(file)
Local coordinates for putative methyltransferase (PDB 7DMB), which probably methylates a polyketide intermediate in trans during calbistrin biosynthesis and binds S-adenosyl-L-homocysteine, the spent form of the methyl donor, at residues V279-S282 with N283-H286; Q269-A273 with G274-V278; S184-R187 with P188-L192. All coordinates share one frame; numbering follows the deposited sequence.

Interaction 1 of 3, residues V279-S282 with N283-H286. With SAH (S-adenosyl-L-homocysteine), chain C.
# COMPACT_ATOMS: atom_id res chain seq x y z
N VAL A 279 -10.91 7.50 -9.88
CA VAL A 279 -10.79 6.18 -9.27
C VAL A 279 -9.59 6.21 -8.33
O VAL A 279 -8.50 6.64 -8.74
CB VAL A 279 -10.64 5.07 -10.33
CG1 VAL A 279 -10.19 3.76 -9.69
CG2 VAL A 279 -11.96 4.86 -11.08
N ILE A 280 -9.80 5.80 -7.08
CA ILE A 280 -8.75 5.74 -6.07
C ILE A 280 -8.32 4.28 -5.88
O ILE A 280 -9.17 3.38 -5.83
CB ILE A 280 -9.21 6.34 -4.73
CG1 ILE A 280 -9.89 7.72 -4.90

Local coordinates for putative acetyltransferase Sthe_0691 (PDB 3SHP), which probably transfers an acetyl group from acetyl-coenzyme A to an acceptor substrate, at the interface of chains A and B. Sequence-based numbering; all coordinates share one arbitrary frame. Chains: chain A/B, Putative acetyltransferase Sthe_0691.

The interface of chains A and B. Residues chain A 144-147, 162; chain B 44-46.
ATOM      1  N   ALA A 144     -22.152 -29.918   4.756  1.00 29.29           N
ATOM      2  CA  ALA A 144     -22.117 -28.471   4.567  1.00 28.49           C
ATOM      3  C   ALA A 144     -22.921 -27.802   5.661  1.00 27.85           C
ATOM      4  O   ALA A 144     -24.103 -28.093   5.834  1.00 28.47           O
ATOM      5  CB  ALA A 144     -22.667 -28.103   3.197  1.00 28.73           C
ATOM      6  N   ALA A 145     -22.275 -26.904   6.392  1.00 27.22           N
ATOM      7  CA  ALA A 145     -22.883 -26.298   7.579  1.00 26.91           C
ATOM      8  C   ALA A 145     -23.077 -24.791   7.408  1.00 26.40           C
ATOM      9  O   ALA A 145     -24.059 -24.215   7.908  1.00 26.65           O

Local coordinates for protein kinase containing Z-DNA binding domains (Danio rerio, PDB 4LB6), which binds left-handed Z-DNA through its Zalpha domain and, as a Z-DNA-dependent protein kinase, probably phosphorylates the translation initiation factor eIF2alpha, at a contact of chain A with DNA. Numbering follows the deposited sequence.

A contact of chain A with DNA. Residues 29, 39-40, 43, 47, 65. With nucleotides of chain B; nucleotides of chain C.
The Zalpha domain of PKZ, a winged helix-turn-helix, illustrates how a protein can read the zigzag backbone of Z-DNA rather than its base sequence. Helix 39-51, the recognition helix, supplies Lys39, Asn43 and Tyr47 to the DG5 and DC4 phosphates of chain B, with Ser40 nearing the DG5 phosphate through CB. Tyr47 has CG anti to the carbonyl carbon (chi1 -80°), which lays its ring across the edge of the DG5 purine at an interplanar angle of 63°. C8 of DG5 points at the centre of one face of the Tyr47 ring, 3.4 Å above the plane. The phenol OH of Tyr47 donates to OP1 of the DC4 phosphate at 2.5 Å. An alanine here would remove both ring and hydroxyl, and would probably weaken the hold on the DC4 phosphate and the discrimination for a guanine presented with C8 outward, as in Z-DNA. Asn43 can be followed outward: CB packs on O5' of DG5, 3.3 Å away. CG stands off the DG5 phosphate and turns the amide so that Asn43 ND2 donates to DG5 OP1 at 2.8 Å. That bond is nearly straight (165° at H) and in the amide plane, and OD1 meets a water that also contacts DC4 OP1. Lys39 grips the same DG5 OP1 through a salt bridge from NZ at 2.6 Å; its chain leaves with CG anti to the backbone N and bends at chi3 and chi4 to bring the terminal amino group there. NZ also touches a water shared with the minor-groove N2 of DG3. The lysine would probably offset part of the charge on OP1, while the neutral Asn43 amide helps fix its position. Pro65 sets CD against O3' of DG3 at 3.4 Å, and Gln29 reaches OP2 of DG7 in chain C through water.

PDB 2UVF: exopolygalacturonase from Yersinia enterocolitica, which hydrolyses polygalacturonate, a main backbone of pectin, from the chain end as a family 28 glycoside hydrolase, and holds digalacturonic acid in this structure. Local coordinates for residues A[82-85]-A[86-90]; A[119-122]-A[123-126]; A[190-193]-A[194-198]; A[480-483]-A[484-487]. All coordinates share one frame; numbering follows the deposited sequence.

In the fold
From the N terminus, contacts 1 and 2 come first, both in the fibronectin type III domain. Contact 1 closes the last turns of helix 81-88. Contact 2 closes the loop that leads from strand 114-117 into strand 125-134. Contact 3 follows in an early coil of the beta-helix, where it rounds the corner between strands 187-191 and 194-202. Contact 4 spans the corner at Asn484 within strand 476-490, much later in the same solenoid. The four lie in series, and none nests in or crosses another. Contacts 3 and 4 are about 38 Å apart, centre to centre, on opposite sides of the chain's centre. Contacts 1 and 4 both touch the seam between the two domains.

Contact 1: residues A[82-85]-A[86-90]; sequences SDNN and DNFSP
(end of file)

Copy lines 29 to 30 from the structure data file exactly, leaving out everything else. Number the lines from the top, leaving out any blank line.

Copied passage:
A contact of chain A with DNA. Residues 29, 39-40, 43, 47, 65. With nucleotides of chain B; nucleotides of chain C.
The Zalpha domain of PKZ, a winged helix-turn-helix, illustrates how a protein can read the zigzag backbone of Z-DNA rather than its base sequence. Helix 39-51, the recognition helix, supplies Lys39, Asn43 and Tyr47 to the DG5 and DC4 phosphates of chain B, with Ser40 nearing the DG5 phosphate through CB. Tyr47 has CG anti to the carbonyl carbon (chi1 -80°), which lays its ring across the edge of the DG5 purine at an interplanar angle of 63°. C8 of DG5 points at the centre of one face of the Tyr47 ring, 3.4 Å above the plane. The phenol OH of Tyr47 donates to OP1 of the DC4 phosphate at 2.5 Å. An alanine here would remove both ring and hydroxyl, and would probably weaken the hold on the DC4 phosphate and the discrimination for a guanine presented with C8 outward, as in Z-DNA. Asn43 can be followed outward: CB packs on O5' of DG5, 3.3 Å away. CG stands off the DG5 phosphate and turns the amide so that Asn43 ND2 donates to DG5 OP1 at 2.8 Å. That bond is nearly straight (165° at H) and in the amide plane, and OD1 meets a water that also contacts DC4 OP1. Lys39 grips the same DG5 OP1 through a salt bridge from NZ at 2.6 Å; its chain leaves with CG anti to the backbone N and bends at chi3 and chi4 to bring the terminal amino group there. NZ also touches a water shared with the minor-groove N2 of DG3. The lysine would probably offset part of the charge on OP1, while the neutral Asn43 amide helps fix its position. Pro65 sets CD against O3' of DG3 at 3.4 Å, and Gln29 reaches OP2 of DG7 in chain C through water.